Bankers love to boast about how many customers have adopted their mobile apps and online platforms. But they may want to tone down their enthusiasm, at least until they fix shortcomings on the customer service side.

Customers who use only smartphone apps or online channels are the least satisfied with their banks, according to a new J.D. Power study. Their complaints center around poor communication and advice, as well as dissatisfaction with online product offerings, fees and opening new accounts.

The most satisfied customers are those who frequently use online or mobile banking, but still visit branches two or three times a month, J.D. Power said in its 2018 U.S. Retail Banking Satisfaction Study released Thursday.

J.D. Power’s findings suggest that banks’ infatuation with how digital banking can cut costs has blinded them to problems with digital banking’s quality of product delivery and made them less focused on the importance of the branch experience, said Paul McAdam, senior director of the firm’s banking practice.

“Even if customers don’t go into a branch that frequently, there’s something about adding that personal element to it,” McAdam said.

J.D. Power only surveyed customers of banks that have physical branches and did not include digital-only banks such as Ally Financial and USAA. It covered banks across the asset spectrum, ranging from JPMorgan Chase and Wells Fargo to the $4 billion-asset Bangor Savings Bank in Maine.

To be certain, digital banking has provided numerous benefits to banks. The biggest one are winning the war to gather deposits, at least in part due to higher levels of investment in technology. And consumers’ shift to digital channels banking has allowed banks to reduce expenses by trimming staff and closing branches.

“The digital movement of money is half the money moved by customers today,” Bank of America Chairman and CEO Brian Moynihan said during an April 16 conference call. “It’s allowed us over the last 10 years to go from 6,100 branches to 4,400.”

Still, it’s when customers combine use of both digital channels and physical branches that they’re the most satisfied, according to the J.D. Power study. That’s likely because they are customers of banks that have figured out how to effectively integrate the branch experience with the digital banking channel, McAdam said.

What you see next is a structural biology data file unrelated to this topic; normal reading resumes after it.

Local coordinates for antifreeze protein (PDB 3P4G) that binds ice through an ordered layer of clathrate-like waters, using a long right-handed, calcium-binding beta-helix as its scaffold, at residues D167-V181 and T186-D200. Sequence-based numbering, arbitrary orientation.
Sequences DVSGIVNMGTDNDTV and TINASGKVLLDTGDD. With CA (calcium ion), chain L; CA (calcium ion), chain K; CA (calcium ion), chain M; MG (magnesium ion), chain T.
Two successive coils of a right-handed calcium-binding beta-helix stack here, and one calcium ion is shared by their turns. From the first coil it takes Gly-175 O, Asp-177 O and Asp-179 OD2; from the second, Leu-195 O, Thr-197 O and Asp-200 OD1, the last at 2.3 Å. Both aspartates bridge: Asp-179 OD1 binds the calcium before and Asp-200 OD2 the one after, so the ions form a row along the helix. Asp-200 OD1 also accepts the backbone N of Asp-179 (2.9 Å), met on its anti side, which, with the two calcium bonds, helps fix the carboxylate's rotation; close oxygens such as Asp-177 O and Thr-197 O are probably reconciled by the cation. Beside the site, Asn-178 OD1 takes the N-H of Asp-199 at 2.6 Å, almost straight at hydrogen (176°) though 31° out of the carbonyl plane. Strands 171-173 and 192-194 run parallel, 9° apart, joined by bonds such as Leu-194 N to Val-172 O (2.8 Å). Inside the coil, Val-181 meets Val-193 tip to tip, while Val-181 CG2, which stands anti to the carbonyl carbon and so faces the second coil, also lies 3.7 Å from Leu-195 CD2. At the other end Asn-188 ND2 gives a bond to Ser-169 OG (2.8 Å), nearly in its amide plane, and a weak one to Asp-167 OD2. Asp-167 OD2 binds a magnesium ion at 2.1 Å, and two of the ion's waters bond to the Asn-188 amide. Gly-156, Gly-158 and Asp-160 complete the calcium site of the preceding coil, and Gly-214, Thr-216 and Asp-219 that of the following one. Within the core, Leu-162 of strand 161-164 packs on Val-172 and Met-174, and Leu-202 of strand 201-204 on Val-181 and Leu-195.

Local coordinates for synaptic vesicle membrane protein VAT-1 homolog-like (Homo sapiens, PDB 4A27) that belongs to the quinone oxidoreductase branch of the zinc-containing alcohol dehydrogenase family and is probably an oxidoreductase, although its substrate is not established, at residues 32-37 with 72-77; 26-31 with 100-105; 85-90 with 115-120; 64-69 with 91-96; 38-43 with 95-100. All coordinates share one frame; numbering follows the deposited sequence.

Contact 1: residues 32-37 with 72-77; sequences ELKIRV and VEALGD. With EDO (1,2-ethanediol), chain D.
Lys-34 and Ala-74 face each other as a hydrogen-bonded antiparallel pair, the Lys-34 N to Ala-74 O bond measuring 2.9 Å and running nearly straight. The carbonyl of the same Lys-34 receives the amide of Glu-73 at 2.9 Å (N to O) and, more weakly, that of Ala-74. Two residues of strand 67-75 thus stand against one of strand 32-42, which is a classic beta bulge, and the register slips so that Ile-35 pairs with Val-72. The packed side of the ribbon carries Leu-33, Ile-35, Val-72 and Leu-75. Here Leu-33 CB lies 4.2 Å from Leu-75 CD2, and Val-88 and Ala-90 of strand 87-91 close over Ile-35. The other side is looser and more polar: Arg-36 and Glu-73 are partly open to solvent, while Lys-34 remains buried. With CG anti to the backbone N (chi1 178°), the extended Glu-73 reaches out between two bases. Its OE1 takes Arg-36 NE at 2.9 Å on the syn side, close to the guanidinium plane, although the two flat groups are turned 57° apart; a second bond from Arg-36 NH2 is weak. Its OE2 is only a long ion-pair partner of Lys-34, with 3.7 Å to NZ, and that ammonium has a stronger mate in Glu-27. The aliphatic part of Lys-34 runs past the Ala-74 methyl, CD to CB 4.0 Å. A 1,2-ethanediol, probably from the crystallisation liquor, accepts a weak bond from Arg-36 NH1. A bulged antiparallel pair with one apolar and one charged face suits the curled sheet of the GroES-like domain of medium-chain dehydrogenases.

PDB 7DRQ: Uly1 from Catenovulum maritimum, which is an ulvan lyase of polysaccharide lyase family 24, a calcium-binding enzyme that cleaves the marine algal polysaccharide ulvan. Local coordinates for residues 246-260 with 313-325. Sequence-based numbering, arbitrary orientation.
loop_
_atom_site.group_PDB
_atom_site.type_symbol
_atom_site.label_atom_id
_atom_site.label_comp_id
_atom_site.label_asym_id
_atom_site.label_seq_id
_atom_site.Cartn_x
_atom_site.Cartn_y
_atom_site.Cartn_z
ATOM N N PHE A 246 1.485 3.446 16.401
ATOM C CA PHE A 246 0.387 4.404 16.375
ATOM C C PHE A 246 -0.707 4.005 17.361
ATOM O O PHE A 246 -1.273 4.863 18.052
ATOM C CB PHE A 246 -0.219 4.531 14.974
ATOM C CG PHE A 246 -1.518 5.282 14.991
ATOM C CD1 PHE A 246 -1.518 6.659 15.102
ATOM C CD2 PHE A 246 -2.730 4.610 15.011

And the finding reinforces the idea that brick-and-mortar branches still have a role to play even as branch traffic declines, he said.

“It seems that the customers who aren’t just digital-centric feel a lot better about the products and fees and their engagement with the bank,” McAdam said.

J.D. Power changed some of the factors that it used to compile this year’s study. Each bank’s score reflects a bank’s performance in six categories, including customer communications, product offerings, fees and service provided via ATMs, branches and mobile and digital channels.

In this year’s study, U.S. Bank was the top-ranked institution in the California with a score of 824 on a 1,000-point basis. BBVA Compass topped last year’s rankings in the Golden State but was not included in this year’s results due to a change in methodology.

In Florida, TD Bank was tops for the third time in the last four years, with a score of 844. The $32 billion-asset Frost Bank, a unit of Cullen/Frost Bankers, led the Texas region for ninth consecutive year with a score of 873.

In the Mid-Atlantic region, the $9 billion-asset Northwest Bank in Warren, Pa., had the highest score at 840. The $20 billion-asset First National Bank of Omaha placed first in the Midwest region with an 845 score.

Bangor Savings led the New England region with an 862 score. In the North Central region, the $4 billion-asset City National Bank of West Virginia in Charleston placed first with a score of 854.

In the Northwest region, the $10 billion-asset Banner Bank in Walla Walla, Wash., placed first for the second straight year, with a score of 838. In the South Central region, the $14 billion-asset Trustmark in Jackson, Miss., topped the rankings with an 856 score. The $12 billion-asset United Community Bank in Blairsville, Ga., topped the Southeast region for the second straight year with an 854 score.

As for Wells Fargo, its performance in this year’s J.D. Power report is one that the San Francisco bank would probably like to forget. Wells placed last in four of the regions, and in the bottom five in an additional five regions.

Still, it could have been even worse. HSBC logged the single lowest score in any of this year’s rankings, with a score of 737 in the Mid-Atlantic region. The highest score this year was the 877 posted by the $15 billion-asset MidFirst Bank in Oklahoma City in the Southwest region.

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